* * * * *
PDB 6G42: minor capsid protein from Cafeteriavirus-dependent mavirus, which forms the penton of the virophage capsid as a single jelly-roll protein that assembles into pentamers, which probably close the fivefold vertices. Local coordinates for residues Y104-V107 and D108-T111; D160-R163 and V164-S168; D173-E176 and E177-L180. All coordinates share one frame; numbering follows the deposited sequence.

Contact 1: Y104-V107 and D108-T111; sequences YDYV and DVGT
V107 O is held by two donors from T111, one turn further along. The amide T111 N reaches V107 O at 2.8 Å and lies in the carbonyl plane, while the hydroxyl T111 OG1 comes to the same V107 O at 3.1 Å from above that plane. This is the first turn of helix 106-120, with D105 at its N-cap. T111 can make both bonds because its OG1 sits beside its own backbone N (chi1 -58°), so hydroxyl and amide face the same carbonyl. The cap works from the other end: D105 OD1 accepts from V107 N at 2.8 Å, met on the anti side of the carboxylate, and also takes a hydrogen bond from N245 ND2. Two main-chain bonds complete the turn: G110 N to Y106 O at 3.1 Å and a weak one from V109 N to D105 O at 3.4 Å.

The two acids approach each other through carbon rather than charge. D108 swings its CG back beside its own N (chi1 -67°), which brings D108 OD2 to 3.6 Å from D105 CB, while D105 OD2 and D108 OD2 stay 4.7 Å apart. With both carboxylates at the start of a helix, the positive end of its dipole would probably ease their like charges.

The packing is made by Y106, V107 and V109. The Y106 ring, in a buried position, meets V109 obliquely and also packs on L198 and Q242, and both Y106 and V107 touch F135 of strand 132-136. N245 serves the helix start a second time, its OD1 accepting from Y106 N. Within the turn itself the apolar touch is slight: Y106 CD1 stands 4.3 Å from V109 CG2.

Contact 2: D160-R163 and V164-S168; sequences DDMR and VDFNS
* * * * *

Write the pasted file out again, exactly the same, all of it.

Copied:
PDB 6G42: minor capsid protein from Cafeteriavirus-dependent mavirus, which forms the penton of the virophage capsid as a single jelly-roll protein that assembles into pentamers, which probably close the fivefold vertices. Local coordinates for residues Y104-V107 and D108-T111; D160-R163 and V164-S168; D173-E176 and E177-L180. All coordinates share one frame; numbering follows the deposited sequence.

Contact 1: Y104-V107 and D108-T111; sequences YDYV and DVGT
V107 O is held by two donors from T111, one turn further along. The amide T111 N reaches V107 O at 2.8 Å and lies in the carbonyl plane, while the hydroxyl T111 OG1 comes to the same V107 O at 3.1 Å from above that plane. This is the first turn of helix 106-120, with D105 at its N-cap. T111 can make both bonds because its OG1 sits beside its own backbone N (chi1 -58°), so hydroxyl and amide face the same carbonyl. The cap works from the other end: D105 OD1 accepts from V107 N at 2.8 Å, met on the anti side of the carboxylate, and also takes a hydrogen bond from N245 ND2. Two main-chain bonds complete the turn: G110 N to Y106 O at 3.1 Å and a weak one from V109 N to D105 O at 3.4 Å.

The two acids approach each other through carbon rather than charge. D108 swings its CG back beside its own N (chi1 -67°), which brings D108 OD2 to 3.6 Å from D105 CB, while D105 OD2 and D108 OD2 stay 4.7 Å apart. With both carboxylates at the start of a helix, the positive end of its dipole would probably ease their like charges.

The packing is made by Y106, V107 and V109. The Y106 ring, in a buried position, meets V109 obliquely and also packs on L198 and Q242, and both Y106 and V107 touch F135 of strand 132-136. N245 serves the helix start a second time, its OD1 accepting from Y106 N. Within the turn itself the apolar touch is slight: Y106 CD1 stands 4.3 Å from V109 CG2.

Contact 2: D160-R163 and V164-S168; sequences DDMR and VDFNS